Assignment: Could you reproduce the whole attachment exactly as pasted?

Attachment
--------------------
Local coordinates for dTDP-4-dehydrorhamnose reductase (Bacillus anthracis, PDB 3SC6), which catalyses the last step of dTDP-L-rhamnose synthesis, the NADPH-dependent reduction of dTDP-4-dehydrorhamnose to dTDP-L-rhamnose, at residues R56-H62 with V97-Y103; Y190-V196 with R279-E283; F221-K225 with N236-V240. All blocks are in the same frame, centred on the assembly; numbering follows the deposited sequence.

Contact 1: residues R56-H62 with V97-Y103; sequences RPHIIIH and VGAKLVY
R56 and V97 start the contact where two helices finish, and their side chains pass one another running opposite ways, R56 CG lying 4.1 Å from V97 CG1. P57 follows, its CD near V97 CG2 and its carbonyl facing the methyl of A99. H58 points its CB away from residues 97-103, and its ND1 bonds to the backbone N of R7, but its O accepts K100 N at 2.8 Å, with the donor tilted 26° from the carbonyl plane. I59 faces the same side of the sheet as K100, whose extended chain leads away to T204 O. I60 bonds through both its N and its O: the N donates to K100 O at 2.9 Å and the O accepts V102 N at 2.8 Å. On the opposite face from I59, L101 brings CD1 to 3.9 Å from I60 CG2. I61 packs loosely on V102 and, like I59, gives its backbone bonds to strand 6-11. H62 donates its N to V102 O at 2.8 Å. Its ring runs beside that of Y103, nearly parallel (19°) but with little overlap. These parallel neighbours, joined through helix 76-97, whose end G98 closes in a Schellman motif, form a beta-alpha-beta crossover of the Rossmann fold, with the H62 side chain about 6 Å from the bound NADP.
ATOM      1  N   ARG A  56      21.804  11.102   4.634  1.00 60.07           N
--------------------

Local coordinates for dTDP-4-dehydrorhamnose reductase (Bacillus anthracis, PDB 3SC6), which catalyses the last step of dTDP-L-rhamnose synthesis, the NADPH-dependent reduction of dTDP-4-dehydrorhamnose to dTDP-L-rhamnose, at residues R56-H62 with V97-Y103; Y190-V196 with R279-E283; F221-K225 with N236-V240. All blocks are in the same frame, centred on the assembly; numbering follows the deposited sequence.

Contact 1: residues R56-H62 with V97-Y103; sequences RPHIIIH and VGAKLVY
R56 and V97 start the contact where two helices finish, and their side chains pass one another running opposite ways, R56 CG lying 4.1 Å from V97 CG1. P57 follows, its CD near V97 CG2 and its carbonyl facing the methyl of A99. H58 points its CB away from residues 97-103, and its ND1 bonds to the backbone N of R7, but its O accepts K100 N at 2.8 Å, with the donor tilted 26° from the carbonyl plane. I59 faces the same side of the sheet as K100, whose extended chain leads away to T204 O. I60 bonds through both its N and its O: the N donates to K100 O at 2.9 Å and the O accepts V102 N at 2.8 Å. On the opposite face from I59, L101 brings CD1 to 3.9 Å from I60 CG2. I61 packs loosely on V102 and, like I59, gives its backbone bonds to strand 6-11. H62 donates its N to V102 O at 2.8 Å. Its ring runs beside that of Y103, nearly parallel (19°) but with little overlap. These parallel neighbours, joined through helix 76-97, whose end G98 closes in a Schellman motif, form a beta-alpha-beta crossover of the Rossmann fold, with the H62 side chain about 6 Å from the bound NADP.
ATOM      1  N   ARG A  56      21.804  11.102   4.634  1.00 60.07           N